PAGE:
“Like so many non-profits, we often have big ideas but lack the means to make them a reality. In the early years of Grant Halliburton Foundation, we had a very small staff, and we frequently had to ‘parking lot’ great ideas that we just didn’t have the capacity or funding to take on. One thing that has been instrumental to our growth is forging partnerships with others in the community and working together to achieve more than we could on our own.

“A few years ago, we’d been dreaming about launching a mental health navigation line to connect callers with mental health information and resources. We had the plan, but we needed funding to get it off the ground. A large funder was very interested and told us that if we could bring more funders in around this project, they would jump in as well. Our president, Kevin Hall, was able to get that support, and we ultimately received the funding we needed from several generous foundations and supporters to launch the Here For Texas Mental Health Navigation Line in 2019.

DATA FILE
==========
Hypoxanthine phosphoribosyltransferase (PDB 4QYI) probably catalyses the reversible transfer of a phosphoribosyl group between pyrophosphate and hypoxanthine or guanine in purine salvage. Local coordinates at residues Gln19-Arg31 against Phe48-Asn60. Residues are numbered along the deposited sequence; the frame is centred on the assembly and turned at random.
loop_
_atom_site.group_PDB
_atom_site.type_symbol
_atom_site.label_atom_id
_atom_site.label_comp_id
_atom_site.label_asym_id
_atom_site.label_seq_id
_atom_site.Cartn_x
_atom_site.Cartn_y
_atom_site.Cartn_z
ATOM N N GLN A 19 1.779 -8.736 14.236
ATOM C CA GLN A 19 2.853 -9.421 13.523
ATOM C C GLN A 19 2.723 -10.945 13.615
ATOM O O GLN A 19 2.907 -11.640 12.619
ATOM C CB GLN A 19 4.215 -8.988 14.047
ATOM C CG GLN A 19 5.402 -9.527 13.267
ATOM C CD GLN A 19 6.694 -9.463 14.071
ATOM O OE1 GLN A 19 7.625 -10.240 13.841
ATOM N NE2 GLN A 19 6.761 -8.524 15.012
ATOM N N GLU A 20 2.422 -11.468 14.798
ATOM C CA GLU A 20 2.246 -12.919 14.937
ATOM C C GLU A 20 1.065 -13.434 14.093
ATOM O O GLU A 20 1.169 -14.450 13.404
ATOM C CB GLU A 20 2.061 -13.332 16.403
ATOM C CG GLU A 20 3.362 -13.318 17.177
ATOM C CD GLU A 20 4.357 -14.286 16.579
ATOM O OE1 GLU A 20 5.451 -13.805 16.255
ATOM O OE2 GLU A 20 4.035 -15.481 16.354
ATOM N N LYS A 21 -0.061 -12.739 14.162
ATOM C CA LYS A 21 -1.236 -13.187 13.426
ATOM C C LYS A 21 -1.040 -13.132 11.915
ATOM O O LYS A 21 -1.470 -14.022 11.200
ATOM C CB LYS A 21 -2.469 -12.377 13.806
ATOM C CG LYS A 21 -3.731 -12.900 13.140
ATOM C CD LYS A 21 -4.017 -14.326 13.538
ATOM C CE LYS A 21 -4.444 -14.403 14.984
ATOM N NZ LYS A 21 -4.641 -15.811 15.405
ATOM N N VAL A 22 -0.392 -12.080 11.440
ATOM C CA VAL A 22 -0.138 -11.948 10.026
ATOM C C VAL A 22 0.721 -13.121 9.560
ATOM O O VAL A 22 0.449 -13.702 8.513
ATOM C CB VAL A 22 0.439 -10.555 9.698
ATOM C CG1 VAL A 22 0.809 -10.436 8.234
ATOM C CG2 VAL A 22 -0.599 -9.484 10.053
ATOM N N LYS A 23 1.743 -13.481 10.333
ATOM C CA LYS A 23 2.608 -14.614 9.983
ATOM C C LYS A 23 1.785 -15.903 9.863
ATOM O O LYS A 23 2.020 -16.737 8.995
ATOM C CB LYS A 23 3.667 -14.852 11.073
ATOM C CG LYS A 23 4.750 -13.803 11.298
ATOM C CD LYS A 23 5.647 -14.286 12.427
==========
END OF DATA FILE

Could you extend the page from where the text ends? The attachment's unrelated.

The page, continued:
“We faced an especially disheartening challenge in 2018, when our office was broken into. Computers, electronics, and worst of all, the raffle items for an upcoming Bingo Bash fundraiser, were all stolen. Our supporters and community rallied in huge ways to help us recoup our losses, but also to help restore donations to the event raffle. Held only a few days later, the Bingo Bash was a success, thanks to the hard-working event committee as well as the many raffle donors and businesses that were willing to replace the stolen donations. We have since moved offices and put many more security measures and protocols in place to protect against theft.”

What has the foundation seen over the past 15 years in regard to mental health care?